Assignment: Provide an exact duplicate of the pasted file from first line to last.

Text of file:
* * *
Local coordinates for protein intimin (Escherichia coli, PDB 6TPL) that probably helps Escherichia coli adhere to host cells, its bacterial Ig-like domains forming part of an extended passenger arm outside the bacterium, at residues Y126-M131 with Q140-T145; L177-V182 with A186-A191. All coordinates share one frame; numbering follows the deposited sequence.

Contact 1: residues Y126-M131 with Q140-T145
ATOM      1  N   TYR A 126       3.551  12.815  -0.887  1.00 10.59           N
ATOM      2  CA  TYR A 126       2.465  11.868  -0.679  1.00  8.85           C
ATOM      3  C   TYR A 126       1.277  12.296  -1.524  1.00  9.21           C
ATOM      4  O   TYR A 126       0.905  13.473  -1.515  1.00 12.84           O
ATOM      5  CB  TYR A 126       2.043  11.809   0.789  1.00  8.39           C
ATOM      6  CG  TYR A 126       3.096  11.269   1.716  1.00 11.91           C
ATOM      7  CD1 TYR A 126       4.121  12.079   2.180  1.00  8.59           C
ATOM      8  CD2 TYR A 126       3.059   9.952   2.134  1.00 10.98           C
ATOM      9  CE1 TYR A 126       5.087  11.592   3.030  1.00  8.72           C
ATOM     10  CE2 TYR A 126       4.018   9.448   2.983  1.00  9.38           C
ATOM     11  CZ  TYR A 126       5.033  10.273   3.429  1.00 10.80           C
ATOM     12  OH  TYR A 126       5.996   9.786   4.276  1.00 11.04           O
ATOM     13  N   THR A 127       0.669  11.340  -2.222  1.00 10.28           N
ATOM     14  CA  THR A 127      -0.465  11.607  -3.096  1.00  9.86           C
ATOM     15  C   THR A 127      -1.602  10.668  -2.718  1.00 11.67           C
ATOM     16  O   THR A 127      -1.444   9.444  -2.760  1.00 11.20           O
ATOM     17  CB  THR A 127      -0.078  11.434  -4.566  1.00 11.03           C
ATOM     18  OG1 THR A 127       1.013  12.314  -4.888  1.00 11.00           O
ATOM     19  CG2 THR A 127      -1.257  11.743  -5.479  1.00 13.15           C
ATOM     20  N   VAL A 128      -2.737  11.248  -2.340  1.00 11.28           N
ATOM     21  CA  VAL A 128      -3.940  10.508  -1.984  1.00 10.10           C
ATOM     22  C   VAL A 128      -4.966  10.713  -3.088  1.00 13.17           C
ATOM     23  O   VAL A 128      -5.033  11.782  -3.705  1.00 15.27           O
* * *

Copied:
Local coordinates for protein intimin (Escherichia coli, PDB 6TPL) that probably helps Escherichia coli adhere to host cells, its bacterial Ig-like domains forming part of an extended passenger arm outside the bacterium, at residues Y126-M131 with Q140-T145; L177-V182 with A186-A191. All coordinates share one frame; numbering follows the deposited sequence.

Contact 1: residues Y126-M131 with Q140-T145
ATOM      1  N   TYR A 126       3.551  12.815  -0.887  1.00 10.59           N
ATOM      2  CA  TYR A 126       2.465  11.868  -0.679  1.00  8.85           C
ATOM      3  C   TYR A 126       1.277  12.296  -1.524  1.00  9.21           C
ATOM      4  O   TYR A 126       0.905  13.473  -1.515  1.00 12.84           O
ATOM      5  CB  TYR A 126       2.043  11.809   0.789  1.00  8.39           C
ATOM      6  CG  TYR A 126       3.096  11.269   1.716  1.00 11.91           C
ATOM      7  CD1 TYR A 126       4.121  12.079   2.180  1.00  8.59           C
ATOM      8  CD2 TYR A 126       3.059   9.952   2.134  1.00 10.98           C
ATOM      9  CE1 TYR A 126       5.087  11.592   3.030  1.00  8.72           C
ATOM     10  CE2 TYR A 126       4.018   9.448   2.983  1.00  9.38           C
ATOM     11  CZ  TYR A 126       5.033  10.273   3.429  1.00 10.80           C
ATOM     12  OH  TYR A 126       5.996   9.786   4.276  1.00 11.04           O
ATOM     13  N   THR A 127       0.669  11.340  -2.222  1.00 10.28           N
ATOM     14  CA  THR A 127      -0.465  11.607  -3.096  1.00  9.86           C
ATOM     15  C   THR A 127      -1.602  10.668  -2.718  1.00 11.67           C
ATOM     16  O   THR A 127      -1.444   9.444  -2.760  1.00 11.20           O
ATOM     17  CB  THR A 127      -0.078  11.434  -4.566  1.00 11.03           C
ATOM     18  OG1 THR A 127       1.013  12.314  -4.888  1.00 11.00           O
ATOM     19  CG2 THR A 127      -1.257  11.743  -5.479  1.00 13.15           C
ATOM     20  N   VAL A 128      -2.737  11.248  -2.340  1.00 11.28           N
ATOM     21  CA  VAL A 128      -3.940  10.508  -1.984  1.00 10.10           C
ATOM     22  C   VAL A 128      -4.966  10.713  -3.088  1.00 13.17           C
ATOM     23  O   VAL A 128      -5.033  11.782  -3.705  1.00 15.27           O